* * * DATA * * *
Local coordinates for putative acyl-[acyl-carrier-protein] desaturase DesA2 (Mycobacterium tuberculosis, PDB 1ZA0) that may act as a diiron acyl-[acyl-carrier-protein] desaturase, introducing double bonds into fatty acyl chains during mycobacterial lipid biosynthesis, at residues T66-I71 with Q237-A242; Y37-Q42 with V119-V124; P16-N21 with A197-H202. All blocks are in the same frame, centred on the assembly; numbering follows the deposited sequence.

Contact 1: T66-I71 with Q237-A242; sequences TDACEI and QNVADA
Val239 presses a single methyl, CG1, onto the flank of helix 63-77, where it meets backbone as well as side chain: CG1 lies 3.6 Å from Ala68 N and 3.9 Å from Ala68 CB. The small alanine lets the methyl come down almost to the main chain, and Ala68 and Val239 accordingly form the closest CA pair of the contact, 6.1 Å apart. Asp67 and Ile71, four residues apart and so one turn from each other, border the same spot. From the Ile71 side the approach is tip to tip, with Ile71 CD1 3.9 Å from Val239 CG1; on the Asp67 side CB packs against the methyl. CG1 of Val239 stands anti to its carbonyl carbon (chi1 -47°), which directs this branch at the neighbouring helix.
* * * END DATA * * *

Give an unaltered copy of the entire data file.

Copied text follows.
Local coordinates for putative acyl-[acyl-carrier-protein] desaturase DesA2 (Mycobacterium tuberculosis, PDB 1ZA0) that may act as a diiron acyl-[acyl-carrier-protein] desaturase, introducing double bonds into fatty acyl chains during mycobacterial lipid biosynthesis, at residues T66-I71 with Q237-A242; Y37-Q42 with V119-V124; P16-N21 with A197-H202. All blocks are in the same frame, centred on the assembly; numbering follows the deposited sequence.

Contact 1: T66-I71 with Q237-A242; sequences TDACEI and QNVADA
Val239 presses a single methyl, CG1, onto the flank of helix 63-77, where it meets backbone as well as side chain: CG1 lies 3.6 Å from Ala68 N and 3.9 Å from Ala68 CB. The small alanine lets the methyl come down almost to the main chain, and Ala68 and Val239 accordingly form the closest CA pair of the contact, 6.1 Å apart. Asp67 and Ile71, four residues apart and so one turn from each other, border the same spot. From the Ile71 side the approach is tip to tip, with Ile71 CD1 3.9 Å from Val239 CG1; on the Asp67 side CB packs against the methyl. CG1 of Val239 stands anti to its carbonyl carbon (chi1 -47°), which directs this branch at the neighbouring helix.